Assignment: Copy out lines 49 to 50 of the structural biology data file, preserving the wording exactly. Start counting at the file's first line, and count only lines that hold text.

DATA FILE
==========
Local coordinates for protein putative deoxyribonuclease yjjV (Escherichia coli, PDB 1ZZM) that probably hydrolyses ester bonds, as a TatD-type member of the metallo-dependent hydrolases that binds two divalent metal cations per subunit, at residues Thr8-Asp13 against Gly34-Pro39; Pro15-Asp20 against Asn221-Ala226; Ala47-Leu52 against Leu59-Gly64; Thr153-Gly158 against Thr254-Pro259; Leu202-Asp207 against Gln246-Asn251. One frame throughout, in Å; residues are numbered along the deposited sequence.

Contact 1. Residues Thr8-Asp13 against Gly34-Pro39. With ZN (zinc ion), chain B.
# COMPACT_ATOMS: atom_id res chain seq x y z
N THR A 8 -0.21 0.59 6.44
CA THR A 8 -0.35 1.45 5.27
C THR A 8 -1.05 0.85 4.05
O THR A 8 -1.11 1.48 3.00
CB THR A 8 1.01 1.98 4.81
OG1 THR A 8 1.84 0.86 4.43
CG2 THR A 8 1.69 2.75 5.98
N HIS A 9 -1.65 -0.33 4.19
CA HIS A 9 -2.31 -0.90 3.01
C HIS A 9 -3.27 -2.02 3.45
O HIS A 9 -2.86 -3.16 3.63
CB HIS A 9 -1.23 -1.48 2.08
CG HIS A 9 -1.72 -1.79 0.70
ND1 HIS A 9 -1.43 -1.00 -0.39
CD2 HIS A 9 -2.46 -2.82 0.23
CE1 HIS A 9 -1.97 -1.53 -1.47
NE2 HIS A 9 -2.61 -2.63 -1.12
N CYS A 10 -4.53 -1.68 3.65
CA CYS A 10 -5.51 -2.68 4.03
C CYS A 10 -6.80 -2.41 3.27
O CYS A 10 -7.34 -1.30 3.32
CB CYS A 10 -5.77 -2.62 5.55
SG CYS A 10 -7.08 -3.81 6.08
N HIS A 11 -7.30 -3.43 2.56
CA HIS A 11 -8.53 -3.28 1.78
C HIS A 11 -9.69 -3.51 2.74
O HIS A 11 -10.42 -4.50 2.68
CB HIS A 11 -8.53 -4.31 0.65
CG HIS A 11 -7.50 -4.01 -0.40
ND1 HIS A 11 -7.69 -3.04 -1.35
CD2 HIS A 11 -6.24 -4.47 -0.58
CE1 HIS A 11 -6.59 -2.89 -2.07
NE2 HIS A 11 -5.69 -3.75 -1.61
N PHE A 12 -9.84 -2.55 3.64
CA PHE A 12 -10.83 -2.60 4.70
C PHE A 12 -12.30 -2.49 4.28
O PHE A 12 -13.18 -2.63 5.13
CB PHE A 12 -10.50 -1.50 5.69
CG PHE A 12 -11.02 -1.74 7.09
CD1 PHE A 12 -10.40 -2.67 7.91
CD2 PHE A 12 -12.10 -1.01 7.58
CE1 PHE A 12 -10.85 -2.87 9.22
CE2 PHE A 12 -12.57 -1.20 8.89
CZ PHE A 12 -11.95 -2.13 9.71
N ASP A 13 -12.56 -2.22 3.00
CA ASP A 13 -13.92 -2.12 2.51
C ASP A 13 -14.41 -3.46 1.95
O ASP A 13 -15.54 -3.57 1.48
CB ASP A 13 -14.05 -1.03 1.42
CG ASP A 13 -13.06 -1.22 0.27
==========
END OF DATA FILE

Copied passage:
CA ASP A 13 -13.92 -2.12 2.51
C ASP A 13 -14.41 -3.46 1.95